Expert Fiancee Visa Preparation Support

K-3 or Spousal Visas

K3 Spousal Visa Petition Help


K3 Spousal Visa I130 petition is used to obtain a CR1 spousal visa. Get expert help and advice first..

Spousal Visa CR-1 I-130 Process

In order to bring your new spouse to the USA and her to remain here permanently you must apply for a spousal visa.

I help you to successfully apply for a CR-1 Spousal Visa see Spousal Visa Services

The spousal CR-1 visa will give her permission to come to the USA and stay here permanently.

Spousal visas take 10 to 14 months.

The CR-1 Spousal Visa Process is as follows:

First of all you have a real courtship and relationship followed by a legal marriage.

You are a US citizen.

You earn over $19,388.

You are able to 'prove' that you have a real, genuine, 'bone fide' relationship. You do this by presenting copies of correspondences, photos, letters, plane tickets, etc.

Once married you apply for the visa, to USCIS Homeland Security. This is called form I-130 Petition for Alien Relative.

Then about 5 to 6 months later USCIS approves.

Then Department of State's National Visa Center, NVC, will contact you for additional application fees, and for you to submit to them a 'mini petition' with your spouses original documents.

Once NVC has completed their processing, about 4 to 8 months later, they pass the case to the embassy nearest your spouse. Then your spouse is asked to attend an interview ( 3 to 5 months later) and the visa will be granted or denied.

If granted, she can begin her travel to the USA. Her green card is already approved, she should get it in the mail a few months later.

I help you to successfully apply for a CR-1 Spousal Visa see Spousal Visa Services

Below is my video comparing Spousal versus Fiance Visa and how to prepare your petition to avoid problems

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The child of a fiancee may receive a derivative K-2 visa from his/her parent’s fiancee petition. You, the American citizen petitioner, must make sure that you name the child in the I-129F petition. After the marriage of the child’s parent and the American citizen, the child will need a separate form I-485 Application to Register Permanent Residence or to Adjust Status. The child may travel with (accompany) the K-1 parent/fiancee or travel later (follow-to-join) within one year from the date of issuance of the K-1 visa to his/her parent. A separate petition is not required if the children accompany or follow the alien fiancee within one year from the date of issuance of the K-1 visa. If it is long than one year from the date of visa issuance, a separate immigrant visa petition is required.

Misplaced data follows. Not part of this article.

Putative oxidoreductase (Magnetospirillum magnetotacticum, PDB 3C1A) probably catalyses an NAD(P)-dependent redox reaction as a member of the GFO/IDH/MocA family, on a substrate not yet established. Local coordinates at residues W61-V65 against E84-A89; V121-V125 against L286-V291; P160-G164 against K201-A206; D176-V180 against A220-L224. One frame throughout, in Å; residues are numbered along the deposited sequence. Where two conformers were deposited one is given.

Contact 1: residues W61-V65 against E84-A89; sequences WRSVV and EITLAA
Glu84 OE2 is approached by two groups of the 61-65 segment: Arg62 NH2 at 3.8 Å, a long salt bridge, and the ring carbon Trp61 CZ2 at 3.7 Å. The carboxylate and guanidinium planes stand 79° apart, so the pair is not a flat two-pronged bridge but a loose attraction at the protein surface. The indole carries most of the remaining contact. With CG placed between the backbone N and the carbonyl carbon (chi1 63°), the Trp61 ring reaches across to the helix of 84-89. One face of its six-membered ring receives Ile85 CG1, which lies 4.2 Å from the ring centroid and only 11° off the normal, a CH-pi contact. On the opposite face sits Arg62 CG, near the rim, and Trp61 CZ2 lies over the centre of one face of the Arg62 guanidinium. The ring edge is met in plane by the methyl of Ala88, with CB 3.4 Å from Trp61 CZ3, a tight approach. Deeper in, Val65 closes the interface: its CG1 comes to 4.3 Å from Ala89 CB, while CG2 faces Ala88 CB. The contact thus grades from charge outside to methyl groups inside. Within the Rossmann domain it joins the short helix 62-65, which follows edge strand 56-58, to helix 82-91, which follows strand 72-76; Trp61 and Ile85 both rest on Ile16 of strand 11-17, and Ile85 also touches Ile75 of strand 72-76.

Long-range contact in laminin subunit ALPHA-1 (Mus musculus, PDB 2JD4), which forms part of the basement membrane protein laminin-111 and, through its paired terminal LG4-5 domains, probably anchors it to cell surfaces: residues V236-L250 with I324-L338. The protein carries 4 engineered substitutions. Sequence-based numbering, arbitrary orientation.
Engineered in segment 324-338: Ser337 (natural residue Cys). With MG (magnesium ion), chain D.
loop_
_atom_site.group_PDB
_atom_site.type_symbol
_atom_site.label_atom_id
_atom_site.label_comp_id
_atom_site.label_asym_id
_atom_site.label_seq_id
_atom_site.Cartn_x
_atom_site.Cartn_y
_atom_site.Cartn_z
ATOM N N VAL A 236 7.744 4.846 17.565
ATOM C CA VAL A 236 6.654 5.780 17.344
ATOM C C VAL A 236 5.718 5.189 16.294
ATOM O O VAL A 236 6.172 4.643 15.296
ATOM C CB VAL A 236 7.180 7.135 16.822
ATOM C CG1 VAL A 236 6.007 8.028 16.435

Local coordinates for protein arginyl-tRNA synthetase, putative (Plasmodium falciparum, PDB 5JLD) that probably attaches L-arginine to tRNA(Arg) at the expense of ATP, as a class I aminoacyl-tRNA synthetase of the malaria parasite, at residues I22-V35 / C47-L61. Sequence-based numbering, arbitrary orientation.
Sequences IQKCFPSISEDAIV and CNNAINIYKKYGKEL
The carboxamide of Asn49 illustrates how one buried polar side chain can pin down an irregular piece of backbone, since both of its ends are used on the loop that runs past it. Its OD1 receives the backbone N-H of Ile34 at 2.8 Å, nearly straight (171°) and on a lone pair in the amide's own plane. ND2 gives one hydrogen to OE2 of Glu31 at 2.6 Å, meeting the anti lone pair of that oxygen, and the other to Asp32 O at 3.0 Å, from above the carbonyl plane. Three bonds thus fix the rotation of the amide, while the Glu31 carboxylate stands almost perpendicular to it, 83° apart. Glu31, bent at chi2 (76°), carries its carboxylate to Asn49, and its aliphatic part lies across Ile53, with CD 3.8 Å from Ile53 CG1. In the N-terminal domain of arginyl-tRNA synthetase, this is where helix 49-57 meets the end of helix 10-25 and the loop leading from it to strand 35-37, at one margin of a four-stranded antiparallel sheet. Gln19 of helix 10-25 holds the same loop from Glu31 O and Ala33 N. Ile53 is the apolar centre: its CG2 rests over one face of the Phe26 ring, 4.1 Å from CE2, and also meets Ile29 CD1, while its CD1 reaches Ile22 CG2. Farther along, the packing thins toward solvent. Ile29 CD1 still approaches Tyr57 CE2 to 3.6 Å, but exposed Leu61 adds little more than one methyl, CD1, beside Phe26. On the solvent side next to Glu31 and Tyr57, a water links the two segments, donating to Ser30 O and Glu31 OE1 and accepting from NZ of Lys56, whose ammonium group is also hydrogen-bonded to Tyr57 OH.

Expert Tip # 2

Don’t try to get a waiver to avoid the requirement to meet your Fiancee in person. Unless it is incontrovertible that you are not physically able to meet her, attempting to avoid the meeting reflects poorly on whether the relationship is truly sincere. The Fiancee Visa eligibility rules require that you have met your Fiancee in person within the two years prior to your filing your application. The regulations provide a loophole allowing a waiver to the physical meeting. This waiver has been written to allow couples with special circumstances to skip the meeting, specifically if the meeting will cause “unusual hardship” or violates strict cultural or religious practices. If your religion arranges marriages and the bride and the groom are not allowed to see each other till the wedding day, or if you are in an iron lung, then by all means apply for the waiver. However, hating to fly or not wanting to pay for a plane ticket or having a busy work schedule will not result in the waiver being granted. Remember, USCIS needs to be convinced of the seriousness and sincerity of your relationship in order to approve the visa application. One expects a sincere suitor eagerly anticipating spending his future life together with his Fiancee to not miss any opportunity to meet and be with her as early and as often as possible.

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